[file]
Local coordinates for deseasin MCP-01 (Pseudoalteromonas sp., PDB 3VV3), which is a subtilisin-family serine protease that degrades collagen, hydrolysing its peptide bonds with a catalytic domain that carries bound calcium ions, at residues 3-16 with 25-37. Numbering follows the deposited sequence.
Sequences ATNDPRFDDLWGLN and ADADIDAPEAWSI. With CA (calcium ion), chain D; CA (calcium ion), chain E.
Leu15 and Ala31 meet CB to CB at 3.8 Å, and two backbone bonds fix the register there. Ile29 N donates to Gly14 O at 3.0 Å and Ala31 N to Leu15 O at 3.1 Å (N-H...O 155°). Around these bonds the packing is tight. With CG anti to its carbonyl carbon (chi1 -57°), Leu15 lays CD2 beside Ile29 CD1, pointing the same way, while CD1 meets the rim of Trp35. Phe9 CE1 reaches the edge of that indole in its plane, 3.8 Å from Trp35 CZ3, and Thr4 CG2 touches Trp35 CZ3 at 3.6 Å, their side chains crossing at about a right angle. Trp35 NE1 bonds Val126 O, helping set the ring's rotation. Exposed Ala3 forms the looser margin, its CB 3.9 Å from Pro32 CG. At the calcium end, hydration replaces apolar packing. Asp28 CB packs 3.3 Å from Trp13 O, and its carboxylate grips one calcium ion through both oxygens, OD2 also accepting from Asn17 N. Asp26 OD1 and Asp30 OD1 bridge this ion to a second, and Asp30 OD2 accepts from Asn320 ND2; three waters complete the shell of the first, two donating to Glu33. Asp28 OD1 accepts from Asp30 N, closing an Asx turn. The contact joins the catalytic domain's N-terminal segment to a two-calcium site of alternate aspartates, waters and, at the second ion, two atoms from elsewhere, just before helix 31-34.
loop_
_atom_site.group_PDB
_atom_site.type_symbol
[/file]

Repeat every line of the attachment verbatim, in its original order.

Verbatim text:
Local coordinates for deseasin MCP-01 (Pseudoalteromonas sp., PDB 3VV3), which is a subtilisin-family serine protease that degrades collagen, hydrolysing its peptide bonds with a catalytic domain that carries bound calcium ions, at residues 3-16 with 25-37. Numbering follows the deposited sequence.
Sequences ATNDPRFDDLWGLN and ADADIDAPEAWSI. With CA (calcium ion), chain D; CA (calcium ion), chain E.
Leu15 and Ala31 meet CB to CB at 3.8 Å, and two backbone bonds fix the register there. Ile29 N donates to Gly14 O at 3.0 Å and Ala31 N to Leu15 O at 3.1 Å (N-H...O 155°). Around these bonds the packing is tight. With CG anti to its carbonyl carbon (chi1 -57°), Leu15 lays CD2 beside Ile29 CD1, pointing the same way, while CD1 meets the rim of Trp35. Phe9 CE1 reaches the edge of that indole in its plane, 3.8 Å from Trp35 CZ3, and Thr4 CG2 touches Trp35 CZ3 at 3.6 Å, their side chains crossing at about a right angle. Trp35 NE1 bonds Val126 O, helping set the ring's rotation. Exposed Ala3 forms the looser margin, its CB 3.9 Å from Pro32 CG. At the calcium end, hydration replaces apolar packing. Asp28 CB packs 3.3 Å from Trp13 O, and its carboxylate grips one calcium ion through both oxygens, OD2 also accepting from Asn17 N. Asp26 OD1 and Asp30 OD1 bridge this ion to a second, and Asp30 OD2 accepts from Asn320 ND2; three waters complete the shell of the first, two donating to Glu33. Asp28 OD1 accepts from Asp30 N, closing an Asx turn. The contact joins the catalytic domain's N-terminal segment to a two-calcium site of alternate aspartates, waters and, at the second ion, two atoms from elsewhere, just before helix 31-34.
loop_
_atom_site.group_PDB
_atom_site.type_symbol